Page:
MANILA, Philippines – Under the shadow of a new survey, the New York Times considers the Philippines as the most corrupt country in the Asian region.
The survey released on Tuesday said that Singapore ranked as one of the least corrupt of the 13 Asian economies surveyed – the second least corrupt was Hong Kong and the third was Japan.
The survey said “The Philippines has the distinction of being perceived in the worst light this year.” “People are just growing tired of the inaction and insincerity of leading officials when they promise to fight corruption.”
In all, the survey was conducted in over a two month period at the beginning of 2015 and questioned 1,476 expat executives in the 13 countries and territories throughout Asia.
the Philippines scored 9.40 out of 10 on corruption, giving it the number one spot.
In 2006, the same survey gave the most corrupt nation to Indonesia – in that same year, the Philippines scored a 7.80 – Indonesia was still high in corruption in 2015 with an overall score of 8.03.
The survey however said that the Philippines, Thailand and Indonesia were systematic in corruption saying in fact they were all just about as bad as one another.
“The Philippines has been getting the least amount of foreign direct investment, and the level of foreign capital flowing to its stock market is also less than in either Indonesia or Thailand,” the report noted.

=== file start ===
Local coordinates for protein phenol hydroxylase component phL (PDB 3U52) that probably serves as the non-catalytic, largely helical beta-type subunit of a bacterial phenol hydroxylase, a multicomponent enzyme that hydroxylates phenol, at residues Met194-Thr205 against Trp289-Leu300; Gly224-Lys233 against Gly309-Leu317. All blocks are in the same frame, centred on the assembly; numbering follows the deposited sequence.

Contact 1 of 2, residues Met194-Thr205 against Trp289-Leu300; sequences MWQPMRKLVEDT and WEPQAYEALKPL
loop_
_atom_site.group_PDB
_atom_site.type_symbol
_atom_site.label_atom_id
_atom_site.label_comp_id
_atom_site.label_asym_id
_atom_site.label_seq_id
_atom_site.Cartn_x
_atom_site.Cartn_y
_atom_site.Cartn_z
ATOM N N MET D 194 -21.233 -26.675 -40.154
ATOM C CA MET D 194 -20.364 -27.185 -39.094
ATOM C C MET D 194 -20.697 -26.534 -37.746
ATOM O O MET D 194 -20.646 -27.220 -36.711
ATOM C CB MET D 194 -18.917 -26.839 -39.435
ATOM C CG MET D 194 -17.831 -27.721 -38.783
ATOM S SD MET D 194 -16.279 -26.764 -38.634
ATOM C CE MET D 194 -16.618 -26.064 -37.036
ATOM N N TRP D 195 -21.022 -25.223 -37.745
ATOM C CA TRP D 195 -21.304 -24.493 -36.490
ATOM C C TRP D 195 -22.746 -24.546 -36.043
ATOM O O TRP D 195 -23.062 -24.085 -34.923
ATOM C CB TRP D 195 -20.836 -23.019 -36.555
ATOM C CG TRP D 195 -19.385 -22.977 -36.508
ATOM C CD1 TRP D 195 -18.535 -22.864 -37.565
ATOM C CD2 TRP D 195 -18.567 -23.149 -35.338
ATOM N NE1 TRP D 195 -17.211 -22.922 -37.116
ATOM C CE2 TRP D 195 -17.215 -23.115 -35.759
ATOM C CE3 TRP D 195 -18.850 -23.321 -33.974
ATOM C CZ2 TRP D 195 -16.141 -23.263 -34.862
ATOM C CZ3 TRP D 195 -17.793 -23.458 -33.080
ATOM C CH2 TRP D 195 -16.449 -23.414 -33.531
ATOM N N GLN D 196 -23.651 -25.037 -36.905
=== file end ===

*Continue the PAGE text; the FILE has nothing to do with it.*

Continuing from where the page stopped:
To the question – “How effective is the judicial system at prosecuting and punishing individuals for corruption when abuses are uncovered?” the respondents gave the Philippines a score of 9.06, with 10 being “ineffective.”
Another question asked – “To what extent is corruption a deterrent to your willingness to invest and expand your business?” the Philippines scored 8.50, with 10 reflecting “a major deterrent.”
Local corruption monitors including the United Nations confirms that graft and bribery is common place throughout the Philippines.
Corruption has penetrated every level of government within the country – from the Police Officers who pull you over for a bribe, all the way to the Bureau of Customs and more.
It is estimated that nearly $2-billion dollars, or roughly 13% of the Philippines annual budget is lost to corruption each year, this according to the United Nations Development Program.
The same United Nations has threatened the Philippines for its inaction against corruption issues and has issued a stern warning it would be kicked out of the programs which help assist it, or for those lacking ideology, they will pull the plug on more corruption.